American Sign Language (ASL) is a complete, intricate, and visual
language that uses signs made by moving the hands along with facial expressions
and postures of the body. It is the main language of many Canadians who are Deaf
and is one of several communication options used by people who are Deaf or
In spoken language, words are formed by using the mouth and
voice to make sounds. But for people who are Deaf, the sounds of speech are not
heard, and only a portion of speech sounds can be seen on the lips. Sign
languages are based on the idea that vision is the most useful tool a deaf
person has to communicate and get information.
ASL is a
language completely separate and distinct from English. It contains all the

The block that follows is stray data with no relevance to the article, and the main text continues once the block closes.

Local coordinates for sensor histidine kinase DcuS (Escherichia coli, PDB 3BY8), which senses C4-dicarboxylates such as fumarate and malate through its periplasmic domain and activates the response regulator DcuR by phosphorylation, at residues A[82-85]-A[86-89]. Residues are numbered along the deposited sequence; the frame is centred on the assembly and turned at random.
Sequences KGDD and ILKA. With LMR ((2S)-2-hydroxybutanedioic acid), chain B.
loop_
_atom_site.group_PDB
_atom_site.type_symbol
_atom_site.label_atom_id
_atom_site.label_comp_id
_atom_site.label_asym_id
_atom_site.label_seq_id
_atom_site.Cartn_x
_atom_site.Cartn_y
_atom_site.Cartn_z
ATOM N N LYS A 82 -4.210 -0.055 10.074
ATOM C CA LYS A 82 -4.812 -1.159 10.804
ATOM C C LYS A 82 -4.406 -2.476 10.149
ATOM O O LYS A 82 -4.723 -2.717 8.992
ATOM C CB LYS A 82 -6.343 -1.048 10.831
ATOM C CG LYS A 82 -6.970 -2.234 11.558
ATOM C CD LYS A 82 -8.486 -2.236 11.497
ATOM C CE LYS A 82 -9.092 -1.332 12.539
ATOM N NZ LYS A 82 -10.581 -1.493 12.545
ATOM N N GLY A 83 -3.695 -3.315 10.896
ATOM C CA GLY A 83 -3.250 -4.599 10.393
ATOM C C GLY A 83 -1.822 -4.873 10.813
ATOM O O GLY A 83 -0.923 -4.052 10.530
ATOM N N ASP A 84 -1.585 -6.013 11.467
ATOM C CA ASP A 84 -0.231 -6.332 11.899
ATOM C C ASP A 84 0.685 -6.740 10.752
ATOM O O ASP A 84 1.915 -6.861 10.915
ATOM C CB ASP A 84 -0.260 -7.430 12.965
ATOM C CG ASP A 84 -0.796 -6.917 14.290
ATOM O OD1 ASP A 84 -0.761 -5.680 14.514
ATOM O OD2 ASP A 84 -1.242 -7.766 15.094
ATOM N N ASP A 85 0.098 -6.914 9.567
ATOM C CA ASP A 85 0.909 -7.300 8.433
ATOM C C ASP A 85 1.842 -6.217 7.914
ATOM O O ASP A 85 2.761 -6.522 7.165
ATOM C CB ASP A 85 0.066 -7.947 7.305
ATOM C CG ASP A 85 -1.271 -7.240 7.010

essential features of language—it has its own guidelines for pronunciation,
word order, and complex grammar with its own grammar, syntax and
vocabulary. While every
language has ways of signaling different functions, such as asking a question
rather than making a statement, all languages differ in how this is done. For
example, English speakers ask a question by raising the tone of their voice;
ASL users ask a question by raising their eyebrows, widening their eyes, and
tilting their bodies forward.
Just as with other languages, specific ways of expressing
ideas in ASL vary as much as ASL users do. In addition to individual
differences in expression, ASL has regional accents and dialects. Just as
certain English words are spoken differently in different parts of our country,
ASL has regional variations in the rhythm of signing, form, and pronunciation.
These books and games will help you learn a new and exciting
To join a group of students, why not sign up for
one of our ASL classes offered in Calgary and Edmonton. All of our ASL courses are taught by
qualified Deaf instructors, whose first language is American Sign Language. Please
find more information at http://deafalberta.ca/programs-services/asl-courses/.